Shipton-under-Wychwood is an English village and civil parish in the Evenlode valley north of Burford, Oxfordshire.
The house, Shipton Court, is a spectacular Jacobean building, built for the Lacey family in about 1603 and there is some hint in the records that the avenue existed, although it would have been embryonic, in 1617.
The beginnings of this extraordinary avenue of a hundred lime trees are shrouded in mystery. Come 1773, the trees were so spectacular that Sir John Read, who, by then, owned the place, left an instruction in his will that the avenue’s trees should not be cut down. Although some are more than 250 years old it’s unlikely that many of the original trees are still there.
The wild garden proper with its lakes and waterfalls, was probably laid out in 1860 as a pleasure garden for the residents and visitors to Shipton Court. The spectacular Cedar of Lebanon, probably as much as 300 years old, was certainly a centre piece of the design.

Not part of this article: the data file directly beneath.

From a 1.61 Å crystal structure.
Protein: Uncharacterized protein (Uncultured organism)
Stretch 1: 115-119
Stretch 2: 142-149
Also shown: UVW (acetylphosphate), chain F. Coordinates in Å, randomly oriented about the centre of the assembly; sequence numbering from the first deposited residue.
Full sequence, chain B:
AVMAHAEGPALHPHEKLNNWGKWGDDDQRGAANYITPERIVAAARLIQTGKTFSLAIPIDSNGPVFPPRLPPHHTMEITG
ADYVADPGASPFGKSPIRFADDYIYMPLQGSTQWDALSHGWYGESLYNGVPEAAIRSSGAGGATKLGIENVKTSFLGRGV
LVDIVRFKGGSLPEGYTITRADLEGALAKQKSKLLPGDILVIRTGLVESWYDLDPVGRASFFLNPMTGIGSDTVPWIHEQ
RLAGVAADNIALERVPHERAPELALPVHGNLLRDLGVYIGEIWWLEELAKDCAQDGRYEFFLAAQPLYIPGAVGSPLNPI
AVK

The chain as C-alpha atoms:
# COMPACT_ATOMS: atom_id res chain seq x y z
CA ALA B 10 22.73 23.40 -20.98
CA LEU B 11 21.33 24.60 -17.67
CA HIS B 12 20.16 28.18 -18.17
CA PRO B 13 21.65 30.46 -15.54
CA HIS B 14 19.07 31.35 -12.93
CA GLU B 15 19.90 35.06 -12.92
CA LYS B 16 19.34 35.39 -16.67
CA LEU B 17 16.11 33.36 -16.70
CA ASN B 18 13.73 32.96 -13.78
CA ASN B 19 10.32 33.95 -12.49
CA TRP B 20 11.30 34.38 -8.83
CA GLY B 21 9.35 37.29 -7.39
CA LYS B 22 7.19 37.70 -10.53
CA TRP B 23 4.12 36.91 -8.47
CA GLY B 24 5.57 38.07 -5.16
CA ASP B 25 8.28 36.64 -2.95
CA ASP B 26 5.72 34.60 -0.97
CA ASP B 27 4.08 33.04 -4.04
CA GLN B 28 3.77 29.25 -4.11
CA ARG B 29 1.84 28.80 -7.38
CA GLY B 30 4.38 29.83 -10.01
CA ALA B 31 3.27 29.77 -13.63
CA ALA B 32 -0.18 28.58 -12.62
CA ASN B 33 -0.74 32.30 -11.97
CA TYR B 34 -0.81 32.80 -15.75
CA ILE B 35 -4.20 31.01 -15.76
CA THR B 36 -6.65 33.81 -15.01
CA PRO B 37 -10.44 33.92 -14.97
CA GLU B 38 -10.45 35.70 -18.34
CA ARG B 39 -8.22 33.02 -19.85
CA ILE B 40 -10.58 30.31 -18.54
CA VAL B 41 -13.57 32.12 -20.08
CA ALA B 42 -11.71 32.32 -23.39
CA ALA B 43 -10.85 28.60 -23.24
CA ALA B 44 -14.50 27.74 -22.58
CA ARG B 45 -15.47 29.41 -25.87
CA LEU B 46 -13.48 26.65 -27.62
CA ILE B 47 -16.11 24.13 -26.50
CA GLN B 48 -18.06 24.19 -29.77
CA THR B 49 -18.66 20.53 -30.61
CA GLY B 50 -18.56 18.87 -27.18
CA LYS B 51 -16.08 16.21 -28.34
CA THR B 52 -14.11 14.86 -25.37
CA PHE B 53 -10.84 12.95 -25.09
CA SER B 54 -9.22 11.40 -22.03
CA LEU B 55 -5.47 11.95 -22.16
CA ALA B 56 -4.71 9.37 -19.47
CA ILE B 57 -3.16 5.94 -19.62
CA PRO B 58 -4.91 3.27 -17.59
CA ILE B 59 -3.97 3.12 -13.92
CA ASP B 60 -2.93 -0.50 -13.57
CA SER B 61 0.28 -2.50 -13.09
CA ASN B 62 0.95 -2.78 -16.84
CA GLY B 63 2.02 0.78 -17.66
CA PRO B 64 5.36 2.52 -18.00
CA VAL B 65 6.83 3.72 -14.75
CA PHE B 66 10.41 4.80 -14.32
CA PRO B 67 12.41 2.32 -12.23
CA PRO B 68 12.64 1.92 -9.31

The beautiful garden was developed further after the great war of 1914-18 with more woodland added to the north of the park.
Gardens of this time were often full of optical illusions. The round pond, teaming with friendly ducks, is actually elliptical. The brilliant designers made it that way so that if you stand on the bridge, it looks round. Just above this pond is the original fish pond for the estate, now with a hidden feel surrounded by willows.
The stream flows down from one pond to the next and then, via rushing cascades, into a canal and onwards into the River Evenlode.
An idyllic spot for a gentle stroll as it’s hidden away from the regular tourist hotspots.
As recently as 2010 the garden was acquired by a local charity, Wynchwood Wild Gardens. A huge amount of restoration work was undertaken by local volunteers and the place offers a serene tranquillity to be treasured.
Wynchwood Wild Gardens
Subscribe to our fortnightly newsletter with stories from our latest adventures and events not to be missed.